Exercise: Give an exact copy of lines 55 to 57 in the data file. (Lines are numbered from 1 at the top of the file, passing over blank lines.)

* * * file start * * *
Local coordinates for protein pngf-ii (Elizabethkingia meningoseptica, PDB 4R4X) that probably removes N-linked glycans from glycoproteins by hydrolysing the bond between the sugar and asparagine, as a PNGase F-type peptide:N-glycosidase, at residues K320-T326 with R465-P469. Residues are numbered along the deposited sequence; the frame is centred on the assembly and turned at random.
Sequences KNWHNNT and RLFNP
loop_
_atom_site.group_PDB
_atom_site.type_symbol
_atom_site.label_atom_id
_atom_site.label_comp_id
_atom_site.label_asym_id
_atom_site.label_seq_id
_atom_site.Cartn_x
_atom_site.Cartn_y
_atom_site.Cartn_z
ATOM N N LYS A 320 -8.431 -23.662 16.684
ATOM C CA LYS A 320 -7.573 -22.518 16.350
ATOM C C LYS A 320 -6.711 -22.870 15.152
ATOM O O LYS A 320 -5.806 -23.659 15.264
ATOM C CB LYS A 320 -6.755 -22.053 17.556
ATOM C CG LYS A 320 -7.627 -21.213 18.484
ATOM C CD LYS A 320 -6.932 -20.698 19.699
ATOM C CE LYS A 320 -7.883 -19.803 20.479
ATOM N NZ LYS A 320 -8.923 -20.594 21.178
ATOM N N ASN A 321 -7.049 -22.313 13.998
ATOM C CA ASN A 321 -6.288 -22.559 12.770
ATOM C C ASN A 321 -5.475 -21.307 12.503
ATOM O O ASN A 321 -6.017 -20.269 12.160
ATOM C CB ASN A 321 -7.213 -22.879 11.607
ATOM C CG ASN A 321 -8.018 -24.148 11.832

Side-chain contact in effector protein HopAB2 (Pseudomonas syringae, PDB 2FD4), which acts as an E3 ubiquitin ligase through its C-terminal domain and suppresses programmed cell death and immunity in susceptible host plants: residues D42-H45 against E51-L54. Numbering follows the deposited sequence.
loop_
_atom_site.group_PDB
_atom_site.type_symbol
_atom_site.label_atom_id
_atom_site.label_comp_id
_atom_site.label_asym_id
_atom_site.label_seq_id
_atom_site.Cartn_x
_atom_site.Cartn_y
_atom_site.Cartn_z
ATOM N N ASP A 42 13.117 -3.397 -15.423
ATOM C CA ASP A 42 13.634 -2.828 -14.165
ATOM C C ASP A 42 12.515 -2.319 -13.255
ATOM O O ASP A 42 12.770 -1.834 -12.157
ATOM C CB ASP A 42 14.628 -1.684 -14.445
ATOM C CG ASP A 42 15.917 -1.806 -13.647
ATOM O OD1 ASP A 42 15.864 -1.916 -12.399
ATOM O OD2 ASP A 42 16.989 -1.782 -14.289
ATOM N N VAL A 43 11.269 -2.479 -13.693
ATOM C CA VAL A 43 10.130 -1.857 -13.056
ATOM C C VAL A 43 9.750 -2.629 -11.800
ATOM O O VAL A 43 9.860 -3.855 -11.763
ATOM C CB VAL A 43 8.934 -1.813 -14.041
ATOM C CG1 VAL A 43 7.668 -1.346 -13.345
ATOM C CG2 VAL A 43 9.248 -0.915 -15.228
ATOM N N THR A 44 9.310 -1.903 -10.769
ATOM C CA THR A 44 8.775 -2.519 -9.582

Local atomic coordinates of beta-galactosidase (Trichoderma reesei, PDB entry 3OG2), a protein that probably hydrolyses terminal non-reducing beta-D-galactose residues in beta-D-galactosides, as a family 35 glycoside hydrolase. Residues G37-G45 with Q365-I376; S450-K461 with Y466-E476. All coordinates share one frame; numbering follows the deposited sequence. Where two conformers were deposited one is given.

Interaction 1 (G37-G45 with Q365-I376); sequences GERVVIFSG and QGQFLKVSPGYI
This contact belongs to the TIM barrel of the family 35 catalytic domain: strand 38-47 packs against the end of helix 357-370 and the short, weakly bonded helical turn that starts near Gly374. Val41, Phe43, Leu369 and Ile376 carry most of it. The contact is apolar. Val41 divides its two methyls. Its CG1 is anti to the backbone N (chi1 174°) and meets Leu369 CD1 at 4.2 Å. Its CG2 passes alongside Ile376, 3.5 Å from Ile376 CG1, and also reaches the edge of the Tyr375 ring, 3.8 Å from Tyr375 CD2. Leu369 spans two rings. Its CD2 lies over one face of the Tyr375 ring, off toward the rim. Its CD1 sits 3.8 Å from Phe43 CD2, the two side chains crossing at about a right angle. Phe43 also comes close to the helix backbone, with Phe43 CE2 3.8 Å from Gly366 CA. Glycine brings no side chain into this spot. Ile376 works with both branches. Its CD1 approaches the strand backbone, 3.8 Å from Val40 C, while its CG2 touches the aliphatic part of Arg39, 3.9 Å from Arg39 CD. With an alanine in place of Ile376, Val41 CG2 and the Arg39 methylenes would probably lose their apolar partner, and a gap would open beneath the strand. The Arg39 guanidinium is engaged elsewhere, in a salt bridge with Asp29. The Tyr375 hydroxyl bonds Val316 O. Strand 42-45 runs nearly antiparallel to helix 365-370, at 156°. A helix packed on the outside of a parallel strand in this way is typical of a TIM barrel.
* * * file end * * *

ATOM C CA THR A 44 8.775 -2.519 -9.582

Local atomic coordinates of beta-galactosidase (Trichoderma reesei, PDB entry 3OG2), a protein that probably hydrolyses terminal non-reducing beta-D-galactose residues in beta-D-galactosides, as a family 35 glycoside hydrolase. Residues G37-G45 with Q365-I376; S450-K461 with Y466-E476. All coordinates share one frame; numbering follows the deposited sequence. Where two conformers were deposited one is given.

Interaction 1 (G37-G45 with Q365-I376); sequences GERVVIFSG and QGQFLKVSPGYI